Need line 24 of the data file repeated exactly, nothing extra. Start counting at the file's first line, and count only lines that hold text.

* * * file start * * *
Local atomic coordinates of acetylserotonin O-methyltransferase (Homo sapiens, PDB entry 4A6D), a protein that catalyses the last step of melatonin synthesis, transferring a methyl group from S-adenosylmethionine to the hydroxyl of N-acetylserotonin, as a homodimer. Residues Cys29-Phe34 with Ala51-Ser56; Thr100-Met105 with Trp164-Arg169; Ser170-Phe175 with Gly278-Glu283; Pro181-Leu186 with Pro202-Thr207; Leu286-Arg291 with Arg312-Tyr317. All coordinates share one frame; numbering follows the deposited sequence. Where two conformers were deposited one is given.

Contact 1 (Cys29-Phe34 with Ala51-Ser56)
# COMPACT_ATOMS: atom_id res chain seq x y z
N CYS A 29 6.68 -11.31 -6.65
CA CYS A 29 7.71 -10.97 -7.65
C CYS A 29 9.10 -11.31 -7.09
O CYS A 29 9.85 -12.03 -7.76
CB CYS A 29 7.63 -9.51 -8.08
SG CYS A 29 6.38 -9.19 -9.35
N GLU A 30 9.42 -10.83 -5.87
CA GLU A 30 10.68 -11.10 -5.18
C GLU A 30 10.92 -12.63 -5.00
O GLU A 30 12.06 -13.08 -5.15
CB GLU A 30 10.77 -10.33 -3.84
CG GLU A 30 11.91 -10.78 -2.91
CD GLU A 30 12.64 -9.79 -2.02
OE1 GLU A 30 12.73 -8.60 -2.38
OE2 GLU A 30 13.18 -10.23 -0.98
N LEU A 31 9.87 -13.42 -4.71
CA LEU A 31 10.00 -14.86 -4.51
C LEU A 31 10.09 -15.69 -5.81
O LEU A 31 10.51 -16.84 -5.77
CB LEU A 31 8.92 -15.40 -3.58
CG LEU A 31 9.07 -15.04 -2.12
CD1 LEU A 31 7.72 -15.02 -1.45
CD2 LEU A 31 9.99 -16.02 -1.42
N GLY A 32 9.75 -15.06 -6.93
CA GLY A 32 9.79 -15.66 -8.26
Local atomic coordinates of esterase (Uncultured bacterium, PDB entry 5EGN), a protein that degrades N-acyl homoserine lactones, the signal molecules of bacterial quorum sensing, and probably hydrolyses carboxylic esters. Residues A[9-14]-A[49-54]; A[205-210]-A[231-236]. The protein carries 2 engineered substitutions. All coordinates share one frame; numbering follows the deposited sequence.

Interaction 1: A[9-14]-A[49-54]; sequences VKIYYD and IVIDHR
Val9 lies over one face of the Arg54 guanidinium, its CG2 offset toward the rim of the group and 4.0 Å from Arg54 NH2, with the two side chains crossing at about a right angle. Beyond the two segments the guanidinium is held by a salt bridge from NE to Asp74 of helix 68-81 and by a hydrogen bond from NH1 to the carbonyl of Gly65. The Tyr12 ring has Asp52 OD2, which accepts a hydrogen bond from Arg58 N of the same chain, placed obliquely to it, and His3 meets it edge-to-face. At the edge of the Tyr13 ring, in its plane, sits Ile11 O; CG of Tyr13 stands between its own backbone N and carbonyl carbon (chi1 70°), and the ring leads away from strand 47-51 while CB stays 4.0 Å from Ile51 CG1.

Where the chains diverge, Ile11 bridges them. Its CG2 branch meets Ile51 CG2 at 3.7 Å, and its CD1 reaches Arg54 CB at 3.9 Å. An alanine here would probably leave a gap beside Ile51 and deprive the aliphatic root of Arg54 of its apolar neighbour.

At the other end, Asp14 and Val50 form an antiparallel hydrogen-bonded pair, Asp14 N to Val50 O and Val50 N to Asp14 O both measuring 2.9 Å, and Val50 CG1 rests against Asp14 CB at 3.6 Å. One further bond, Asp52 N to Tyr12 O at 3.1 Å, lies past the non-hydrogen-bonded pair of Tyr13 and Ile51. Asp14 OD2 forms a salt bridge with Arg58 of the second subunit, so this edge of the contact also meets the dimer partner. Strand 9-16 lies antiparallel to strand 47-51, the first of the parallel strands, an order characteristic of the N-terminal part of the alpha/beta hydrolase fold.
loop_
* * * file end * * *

CG LEU A 31 9.07 -15.04 -2.12